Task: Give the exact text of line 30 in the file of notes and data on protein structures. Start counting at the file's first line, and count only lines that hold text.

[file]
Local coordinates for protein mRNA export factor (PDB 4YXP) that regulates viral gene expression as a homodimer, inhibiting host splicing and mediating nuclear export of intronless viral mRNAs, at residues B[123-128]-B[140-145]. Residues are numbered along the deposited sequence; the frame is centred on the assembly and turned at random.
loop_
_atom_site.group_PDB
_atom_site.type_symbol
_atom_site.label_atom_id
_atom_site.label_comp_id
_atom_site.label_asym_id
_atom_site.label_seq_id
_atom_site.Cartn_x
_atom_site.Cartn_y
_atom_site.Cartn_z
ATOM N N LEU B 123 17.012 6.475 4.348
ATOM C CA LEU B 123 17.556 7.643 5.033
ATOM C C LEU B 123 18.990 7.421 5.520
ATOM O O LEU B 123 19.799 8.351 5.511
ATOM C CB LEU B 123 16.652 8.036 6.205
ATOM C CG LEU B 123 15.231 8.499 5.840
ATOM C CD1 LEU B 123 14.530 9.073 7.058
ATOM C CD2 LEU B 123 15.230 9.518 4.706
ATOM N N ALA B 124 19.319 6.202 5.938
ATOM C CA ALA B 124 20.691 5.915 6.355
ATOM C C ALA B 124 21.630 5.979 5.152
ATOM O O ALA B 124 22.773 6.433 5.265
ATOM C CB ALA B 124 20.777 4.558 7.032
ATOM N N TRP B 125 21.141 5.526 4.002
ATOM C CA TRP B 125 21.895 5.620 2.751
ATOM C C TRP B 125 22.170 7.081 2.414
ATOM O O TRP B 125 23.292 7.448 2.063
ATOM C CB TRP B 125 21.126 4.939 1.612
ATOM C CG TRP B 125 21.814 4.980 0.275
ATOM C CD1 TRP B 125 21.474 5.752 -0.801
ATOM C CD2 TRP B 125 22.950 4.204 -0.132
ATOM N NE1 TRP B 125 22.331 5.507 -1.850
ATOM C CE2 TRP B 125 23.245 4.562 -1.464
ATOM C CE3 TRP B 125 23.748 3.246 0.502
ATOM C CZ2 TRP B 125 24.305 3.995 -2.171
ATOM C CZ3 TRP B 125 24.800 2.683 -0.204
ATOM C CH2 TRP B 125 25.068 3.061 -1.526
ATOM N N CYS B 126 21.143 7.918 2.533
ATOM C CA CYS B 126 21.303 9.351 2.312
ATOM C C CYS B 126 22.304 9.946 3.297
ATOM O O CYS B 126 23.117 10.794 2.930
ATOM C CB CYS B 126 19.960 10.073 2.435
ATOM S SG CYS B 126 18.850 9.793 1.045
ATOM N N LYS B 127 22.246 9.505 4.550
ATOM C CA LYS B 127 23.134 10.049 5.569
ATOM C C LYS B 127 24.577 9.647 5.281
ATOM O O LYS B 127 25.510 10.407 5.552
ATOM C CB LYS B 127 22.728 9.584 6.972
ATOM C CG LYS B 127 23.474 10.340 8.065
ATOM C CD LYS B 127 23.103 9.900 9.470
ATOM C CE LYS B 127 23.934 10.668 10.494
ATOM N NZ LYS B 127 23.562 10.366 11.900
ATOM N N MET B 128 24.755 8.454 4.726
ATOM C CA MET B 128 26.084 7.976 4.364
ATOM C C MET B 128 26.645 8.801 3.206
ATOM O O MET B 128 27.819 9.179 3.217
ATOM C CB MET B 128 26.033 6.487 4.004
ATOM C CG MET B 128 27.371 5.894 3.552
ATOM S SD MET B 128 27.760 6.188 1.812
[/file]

ATOM C CG TRP B 125 21.814 4.980 0.275